5. Planning for water supply and sanitation (WSS) infrastructures at district/community level in Uganda
  6. O&M WSS infrastructures at district/community level in Uganda
  7. Monitoring areas and indicators for WASH performance measures and planning in Uganda
  8. WSS information/data sources, analysis and use
  9. Directorate of Water Development Management Information System (MIS)
  10. Gulu district rural WSS infrastructures status
  11. Computerizing District Monitoring and Evaluation
  12. System (DiMES) for WASH: A case of Ghana
  13. The users and the use of WSS monitoring information/data
  14. Existing WSS DiMES and DiMES system design
  15. Integrating mobile data collection with Akvo FLOW to augment DiMES
  • WPdx
  1. The training will include;
  2. Introduction to WPdx
  3. Exploring the global data repository
  4. The decision support tools
  5. WPdx data standards
  6. Data sharing with WPdx
  • Field Mapping

The field mapping exercise will be conducted for 14 days from the 9th- 25th of May 2022. A total of 30 well-trained students will be engaged in the exercise. Field mapping will mainly focus on locating and collecting physical water points. Smartphones with the Kobo Collect App and field data questionnaire hosted on them will be utilised as the main tools for storing the collected points.

Community involved

  • Gulu University
  • The Water Point Data Exchange program
  • West Virginia University
  • YouthMappers - Gulu Chapter
  • NGOs/Local stakeholders
  • Gulu District Water Office

Field Data Collection

The field data collection exercises will be conducted in two sub-counties composed of six (6) parishes namely; Pabwo, Atiaba, Punena, Agonga, Pakwelo and Oitino. These parishes consist of twelve (12) villages. The villages include; Kulukeno, Rwot-Obilo, Cet-Kana, Lukodi, Lagwiny, Ayac, Panykworo, Paminmel, Layik, Katikati, Otularoya,Paminano.

The 30 students will be paired in groups of 2 to 3 students per village across the 12 villages. For smooth communication with the field team and administration, Whatsapp groups for each parish team and the main WhatsApp group for administration communication were set up. The project will have a total of two (2) mapping supervisors.

14 days of data collection working Monday to Friday will be assigned for field data collection activities. Each day all teams will meet with the project mapping supervisors to acquire instructions before heading out the field. Data collection started at 9:30 am to 5:30 pm in the evening totalling seven (7) hours of work and an hour (1) for a lunch break. All data collectors and supervisors put on will wear or possess branded visibility material with a YouthMappers logo at all times as a symbol for security and easy identification within their areas of work.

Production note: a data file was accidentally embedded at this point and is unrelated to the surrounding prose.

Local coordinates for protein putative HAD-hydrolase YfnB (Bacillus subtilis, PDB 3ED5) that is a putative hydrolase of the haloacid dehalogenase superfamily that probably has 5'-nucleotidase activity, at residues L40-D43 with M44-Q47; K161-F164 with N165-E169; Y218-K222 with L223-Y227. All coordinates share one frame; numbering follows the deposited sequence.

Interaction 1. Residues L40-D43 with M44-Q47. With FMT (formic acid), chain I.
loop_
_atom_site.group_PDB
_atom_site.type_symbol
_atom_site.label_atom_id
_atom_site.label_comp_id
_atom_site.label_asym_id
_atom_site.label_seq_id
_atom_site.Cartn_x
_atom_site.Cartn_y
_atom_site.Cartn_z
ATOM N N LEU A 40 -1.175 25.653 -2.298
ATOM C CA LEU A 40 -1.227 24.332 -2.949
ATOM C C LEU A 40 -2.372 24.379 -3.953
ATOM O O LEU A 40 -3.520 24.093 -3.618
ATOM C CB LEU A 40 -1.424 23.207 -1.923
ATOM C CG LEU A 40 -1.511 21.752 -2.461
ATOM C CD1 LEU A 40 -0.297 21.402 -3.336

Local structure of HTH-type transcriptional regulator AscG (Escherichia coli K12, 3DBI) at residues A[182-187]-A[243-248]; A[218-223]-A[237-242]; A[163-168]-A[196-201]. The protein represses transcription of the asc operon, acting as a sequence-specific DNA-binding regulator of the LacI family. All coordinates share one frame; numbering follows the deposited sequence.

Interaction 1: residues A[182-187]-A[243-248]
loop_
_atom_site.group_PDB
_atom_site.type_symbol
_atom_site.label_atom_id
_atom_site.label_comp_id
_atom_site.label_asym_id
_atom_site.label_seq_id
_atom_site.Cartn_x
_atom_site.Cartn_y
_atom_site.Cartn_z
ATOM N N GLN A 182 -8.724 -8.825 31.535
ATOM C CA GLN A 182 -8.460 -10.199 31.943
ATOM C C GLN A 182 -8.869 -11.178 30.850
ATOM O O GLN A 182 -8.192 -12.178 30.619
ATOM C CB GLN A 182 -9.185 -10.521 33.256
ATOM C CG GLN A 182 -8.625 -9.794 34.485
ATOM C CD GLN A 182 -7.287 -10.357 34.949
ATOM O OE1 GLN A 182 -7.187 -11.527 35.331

Data Model

Unlike the previous related WASH projects on OpenStreetMap, this project suggests a unique model that integrates both the existing OSM tag schema and the WPdx data standards. A thorough evaluation of the OSM mapping schema was conducted based on the map feature, wiki, and OSM tag info and against the WPdx and other humanitarian water infrastructure data collectors, and a water infrastructure data model was derived. The model will enable simultaneous integration of data into the OpenStreetMap and the WPdx analysis platforms.

Table

WPdx Standard Key (OSM tag) Value Comment Use OSM Upload
source source YouthMappers Who is the data provider? Yes
Lat_deg, Lon_deg addr: point coordinate point What is the location of the point? This is the location of the water point Yes,
report_date date (YYYY/MM/DD) What is the date of data entry? Yes
water_source amenity = water_point Name[tank, Deep Borehole, Protected Spring, Rain Water Harvest Tank, Shallow Well] What is the type of infrastructure? Yes
Status  Operational_status Functional/Not Functional/Decommissioned[Yes/No] What is the water point status? whether the water is working or not.  Yes
water_tech pump Powered/Manual or [Handpump, Afridev, Mechanise Pump-Solar, Tapstand] or Yes/No What the method of drawing water from the water point. This is the water generation system applied Yes
usage Drinking Water, washing, both What is the purpose of the water point Yes
Management Operator:type Name of operating entity What is the operating authority? Yes
Pay fees Yes/No Is it for payment or not? Yes
Install_Year Year(YYYY) What is the year of establishment? No
Rehabilitation_Year Year(YYYY) Incase it is non-functional No
Rehabilitator Name Who rehabilitated the water point? The company or institution in charge of repairs No
Subjective_Qality Good/Smelly/bad No
addr:country addr:country Uganda Yes
addr:district addr:district Gulu Yes
addr:county addr:county Aswa Yes
addr: subcounty addr: subcounty Bungatira, Unyama Yes
addr:parish addr:parish Pabwo, Atiaba, Punena, Agonga,Pakwelo,Oitino, 
addr:village addr:village Kulukeno, Rwot-Obilo, Cet-Kana,Lukodi, Lagwiny, Ayac, Panykworo, Paminmel,Layik, Katikati,Otularoya,Paminano Yes

Project Timeline

Project Timeline